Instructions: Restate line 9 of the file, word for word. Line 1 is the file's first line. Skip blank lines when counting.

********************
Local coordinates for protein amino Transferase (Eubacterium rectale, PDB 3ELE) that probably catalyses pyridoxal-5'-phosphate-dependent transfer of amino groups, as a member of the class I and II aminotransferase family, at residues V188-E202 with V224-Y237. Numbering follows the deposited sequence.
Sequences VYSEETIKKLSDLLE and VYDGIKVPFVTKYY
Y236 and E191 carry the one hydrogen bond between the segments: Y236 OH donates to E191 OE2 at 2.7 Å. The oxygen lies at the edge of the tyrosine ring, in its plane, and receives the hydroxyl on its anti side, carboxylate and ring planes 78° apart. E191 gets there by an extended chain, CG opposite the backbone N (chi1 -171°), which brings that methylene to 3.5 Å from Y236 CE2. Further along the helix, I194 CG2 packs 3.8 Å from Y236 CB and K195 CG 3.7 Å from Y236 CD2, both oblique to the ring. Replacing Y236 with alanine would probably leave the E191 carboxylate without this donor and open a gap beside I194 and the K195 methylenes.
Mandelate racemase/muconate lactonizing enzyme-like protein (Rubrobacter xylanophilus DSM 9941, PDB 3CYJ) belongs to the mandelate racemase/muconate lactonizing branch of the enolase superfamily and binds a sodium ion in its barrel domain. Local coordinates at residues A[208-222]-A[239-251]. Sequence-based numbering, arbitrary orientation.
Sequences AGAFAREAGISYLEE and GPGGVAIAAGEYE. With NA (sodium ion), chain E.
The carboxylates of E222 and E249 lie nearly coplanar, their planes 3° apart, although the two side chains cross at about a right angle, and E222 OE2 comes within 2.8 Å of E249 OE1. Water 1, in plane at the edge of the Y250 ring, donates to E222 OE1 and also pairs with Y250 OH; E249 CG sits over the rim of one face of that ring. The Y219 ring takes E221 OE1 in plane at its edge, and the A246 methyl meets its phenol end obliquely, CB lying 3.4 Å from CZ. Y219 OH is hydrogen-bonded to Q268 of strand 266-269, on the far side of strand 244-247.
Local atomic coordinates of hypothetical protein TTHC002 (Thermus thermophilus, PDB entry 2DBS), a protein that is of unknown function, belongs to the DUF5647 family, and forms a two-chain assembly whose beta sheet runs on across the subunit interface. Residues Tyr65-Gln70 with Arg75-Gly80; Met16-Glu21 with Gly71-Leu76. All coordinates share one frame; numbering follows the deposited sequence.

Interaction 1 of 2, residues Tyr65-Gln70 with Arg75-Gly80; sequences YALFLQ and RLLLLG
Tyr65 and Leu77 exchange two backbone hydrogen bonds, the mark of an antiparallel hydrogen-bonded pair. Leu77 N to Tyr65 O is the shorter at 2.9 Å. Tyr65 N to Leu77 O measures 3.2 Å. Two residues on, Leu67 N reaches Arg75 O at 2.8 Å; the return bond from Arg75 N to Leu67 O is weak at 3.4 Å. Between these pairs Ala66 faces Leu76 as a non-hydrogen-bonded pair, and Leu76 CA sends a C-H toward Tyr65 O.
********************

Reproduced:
Tyr65 and Leu77 exchange two backbone hydrogen bonds, the mark of an antiparallel hydrogen-bonded pair. Leu77 N to Tyr65 O is the shorter at 2.9 Å. Tyr65 N to Leu77 O measures 3.2 Å. Two residues on, Leu67 N reaches Arg75 O at 2.8 Å; the return bond from Arg75 N to Leu67 O is weak at 3.4 Å. Between these pairs Ala66 faces Leu76 as a non-hydrogen-bonded pair, and Leu76 CA sends a C-H toward Tyr65 O.